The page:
Estate of Boyle v. WW Osborne
Fireman's Fund Insurance Company, The American Insurance Company
February 28, 2017
14-Day Rule Notice of Injury Interlocutory Appeal Service of Petitions
Summary from the Troubh Heisler Attorneys
Boyle’s husband died of mesothelioma, and she filed a petition for death benefits against Osborne and two alleged insurers, Fireman's Fund and American Insurance. Boyle attempted to serve her petition by certified mail to all three respondents, but the petitions sent to Osborne and American were returned as undeliverable. The return receipt from Fireman's showed that the petitions were delivered there, but it failed to show the person who received them or the date of receipt. A year and a half later, Boyle filed a petition for payment, alleging a 14-day violation.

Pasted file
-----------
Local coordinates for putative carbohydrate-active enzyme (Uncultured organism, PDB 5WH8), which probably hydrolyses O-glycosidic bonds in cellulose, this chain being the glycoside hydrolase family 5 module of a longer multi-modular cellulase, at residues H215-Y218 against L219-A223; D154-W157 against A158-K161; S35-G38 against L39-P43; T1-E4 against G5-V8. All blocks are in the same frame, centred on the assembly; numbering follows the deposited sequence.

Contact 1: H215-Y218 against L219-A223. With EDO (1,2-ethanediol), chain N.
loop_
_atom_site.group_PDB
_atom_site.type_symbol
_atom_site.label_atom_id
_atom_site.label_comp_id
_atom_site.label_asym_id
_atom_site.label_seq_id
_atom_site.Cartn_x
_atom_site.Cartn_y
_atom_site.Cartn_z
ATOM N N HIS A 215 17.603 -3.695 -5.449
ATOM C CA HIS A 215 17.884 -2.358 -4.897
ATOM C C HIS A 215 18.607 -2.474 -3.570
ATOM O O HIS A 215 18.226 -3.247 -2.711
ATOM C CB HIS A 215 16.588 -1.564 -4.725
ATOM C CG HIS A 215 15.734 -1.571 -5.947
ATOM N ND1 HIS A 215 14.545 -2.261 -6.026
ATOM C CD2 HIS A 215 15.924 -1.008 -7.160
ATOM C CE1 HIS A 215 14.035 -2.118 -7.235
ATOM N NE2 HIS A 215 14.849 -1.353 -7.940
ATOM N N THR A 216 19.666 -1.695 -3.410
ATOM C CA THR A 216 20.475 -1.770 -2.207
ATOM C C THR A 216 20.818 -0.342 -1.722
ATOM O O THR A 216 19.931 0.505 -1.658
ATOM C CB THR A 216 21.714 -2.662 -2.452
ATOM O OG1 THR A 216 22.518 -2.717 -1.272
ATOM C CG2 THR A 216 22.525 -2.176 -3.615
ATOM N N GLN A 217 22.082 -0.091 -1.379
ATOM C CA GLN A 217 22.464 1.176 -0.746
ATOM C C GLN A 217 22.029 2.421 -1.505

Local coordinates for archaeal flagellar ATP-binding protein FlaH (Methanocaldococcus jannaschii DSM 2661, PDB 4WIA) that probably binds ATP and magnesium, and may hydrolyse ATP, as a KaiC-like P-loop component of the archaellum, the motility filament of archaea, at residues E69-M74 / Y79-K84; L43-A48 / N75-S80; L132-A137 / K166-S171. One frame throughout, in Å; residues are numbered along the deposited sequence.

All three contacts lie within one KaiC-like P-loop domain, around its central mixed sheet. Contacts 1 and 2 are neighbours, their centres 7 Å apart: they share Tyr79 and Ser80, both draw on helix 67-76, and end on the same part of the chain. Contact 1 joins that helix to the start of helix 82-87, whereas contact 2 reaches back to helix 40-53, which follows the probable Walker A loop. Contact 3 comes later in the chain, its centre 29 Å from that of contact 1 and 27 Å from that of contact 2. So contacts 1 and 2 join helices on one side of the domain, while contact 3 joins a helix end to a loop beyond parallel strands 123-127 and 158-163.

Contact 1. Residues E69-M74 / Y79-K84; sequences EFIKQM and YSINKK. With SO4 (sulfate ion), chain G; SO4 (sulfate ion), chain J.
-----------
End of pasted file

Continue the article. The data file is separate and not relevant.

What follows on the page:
Judge Greene (now retired) denied the petition for order of payment on the grounds that service of the petitions was successful only as to Fireman’s, which is not the actual insurer for Osborne. Although American was a subsidiary of Fireman’s, and a Fireman's adjuster finally filed the Notice of Controversy for both American and Osborne, Judge Greene found Fireman’s and American were different entities, so the initial service of the petition on Fireman's did not start the 14-day period running.
Boyle filed an interlocutory appeal, which the Appellate Division accepted. Although the WCB amended the 14-day rule in 2012 and expressly provided that it applied to all dates of injury and to pending cases, Boyle argued that the petition was served under the old rule, which should apply. The Appellate Division found that under both the old and new 14-day rules, the petition must be served on the correct insurer to start the 14-day rule running. Although Osborne, Fireman’s and American avoided 14-day liability in this case, Maine employers and insurers can avoid litigation costs and onerous penalties by filing NOCs upon first notice of dubious claims.